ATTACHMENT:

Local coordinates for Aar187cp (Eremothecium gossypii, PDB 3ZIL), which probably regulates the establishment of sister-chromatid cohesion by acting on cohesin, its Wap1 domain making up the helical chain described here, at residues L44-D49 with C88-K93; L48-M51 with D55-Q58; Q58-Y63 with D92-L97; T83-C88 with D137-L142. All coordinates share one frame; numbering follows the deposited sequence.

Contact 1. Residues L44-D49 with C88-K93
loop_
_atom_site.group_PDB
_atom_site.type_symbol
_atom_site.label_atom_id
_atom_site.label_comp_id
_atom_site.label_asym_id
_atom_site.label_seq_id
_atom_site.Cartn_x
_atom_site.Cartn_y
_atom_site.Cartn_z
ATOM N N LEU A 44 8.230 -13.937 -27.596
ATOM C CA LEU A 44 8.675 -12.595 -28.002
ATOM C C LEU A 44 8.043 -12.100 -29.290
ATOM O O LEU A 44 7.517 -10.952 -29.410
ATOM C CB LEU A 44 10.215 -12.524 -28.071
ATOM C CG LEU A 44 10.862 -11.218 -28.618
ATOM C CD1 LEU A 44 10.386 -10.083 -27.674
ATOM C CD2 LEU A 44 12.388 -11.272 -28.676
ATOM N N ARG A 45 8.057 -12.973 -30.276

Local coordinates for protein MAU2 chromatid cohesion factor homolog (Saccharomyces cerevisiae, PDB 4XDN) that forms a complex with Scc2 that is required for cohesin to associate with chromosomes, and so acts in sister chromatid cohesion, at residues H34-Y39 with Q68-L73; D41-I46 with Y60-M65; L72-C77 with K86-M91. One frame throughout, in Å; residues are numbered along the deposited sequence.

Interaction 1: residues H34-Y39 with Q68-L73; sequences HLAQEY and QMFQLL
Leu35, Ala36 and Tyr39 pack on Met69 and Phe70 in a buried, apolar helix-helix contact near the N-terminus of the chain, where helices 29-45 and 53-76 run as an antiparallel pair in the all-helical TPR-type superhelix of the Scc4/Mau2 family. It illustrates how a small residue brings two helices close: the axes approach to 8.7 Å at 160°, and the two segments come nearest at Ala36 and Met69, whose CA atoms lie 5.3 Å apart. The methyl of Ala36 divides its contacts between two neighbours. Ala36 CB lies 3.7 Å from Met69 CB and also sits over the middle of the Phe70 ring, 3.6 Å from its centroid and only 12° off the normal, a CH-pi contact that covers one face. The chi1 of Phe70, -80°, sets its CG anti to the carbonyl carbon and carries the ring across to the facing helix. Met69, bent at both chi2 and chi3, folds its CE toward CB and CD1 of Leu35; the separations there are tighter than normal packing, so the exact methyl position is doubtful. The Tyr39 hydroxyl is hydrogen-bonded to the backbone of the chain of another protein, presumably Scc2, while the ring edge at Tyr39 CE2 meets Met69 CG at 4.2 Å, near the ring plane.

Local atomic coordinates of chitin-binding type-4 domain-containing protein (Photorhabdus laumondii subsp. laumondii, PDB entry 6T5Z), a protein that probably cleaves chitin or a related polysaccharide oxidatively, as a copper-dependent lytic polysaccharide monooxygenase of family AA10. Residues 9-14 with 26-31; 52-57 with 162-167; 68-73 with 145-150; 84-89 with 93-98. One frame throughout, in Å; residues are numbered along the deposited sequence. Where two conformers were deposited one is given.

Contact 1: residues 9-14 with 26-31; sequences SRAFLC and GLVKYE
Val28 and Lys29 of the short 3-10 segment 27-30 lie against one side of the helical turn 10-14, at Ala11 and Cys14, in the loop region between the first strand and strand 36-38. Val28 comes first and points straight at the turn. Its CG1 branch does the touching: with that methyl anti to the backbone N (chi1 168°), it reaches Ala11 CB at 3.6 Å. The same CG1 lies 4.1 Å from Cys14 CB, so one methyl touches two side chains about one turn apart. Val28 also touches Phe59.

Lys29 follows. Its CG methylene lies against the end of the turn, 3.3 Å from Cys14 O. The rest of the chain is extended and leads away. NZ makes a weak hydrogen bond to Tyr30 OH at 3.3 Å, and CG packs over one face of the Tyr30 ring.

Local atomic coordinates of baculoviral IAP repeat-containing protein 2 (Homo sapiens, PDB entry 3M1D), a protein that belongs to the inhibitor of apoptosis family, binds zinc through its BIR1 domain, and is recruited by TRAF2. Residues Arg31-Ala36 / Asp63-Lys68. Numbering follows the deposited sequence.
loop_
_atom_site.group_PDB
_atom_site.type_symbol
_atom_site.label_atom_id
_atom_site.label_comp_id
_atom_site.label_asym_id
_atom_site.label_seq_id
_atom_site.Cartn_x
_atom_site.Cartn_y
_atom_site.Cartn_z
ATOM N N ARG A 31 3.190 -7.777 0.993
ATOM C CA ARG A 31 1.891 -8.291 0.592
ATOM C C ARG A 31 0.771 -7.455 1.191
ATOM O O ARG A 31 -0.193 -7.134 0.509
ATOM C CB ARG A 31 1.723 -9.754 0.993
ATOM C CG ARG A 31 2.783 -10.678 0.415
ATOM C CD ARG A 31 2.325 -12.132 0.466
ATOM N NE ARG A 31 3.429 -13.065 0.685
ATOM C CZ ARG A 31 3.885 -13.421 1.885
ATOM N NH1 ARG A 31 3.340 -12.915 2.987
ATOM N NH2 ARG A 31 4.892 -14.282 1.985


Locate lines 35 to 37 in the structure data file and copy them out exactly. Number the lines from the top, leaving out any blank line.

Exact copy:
_atom_site.label_asym_id
_atom_site.label_seq_id
_atom_site.Cartn_x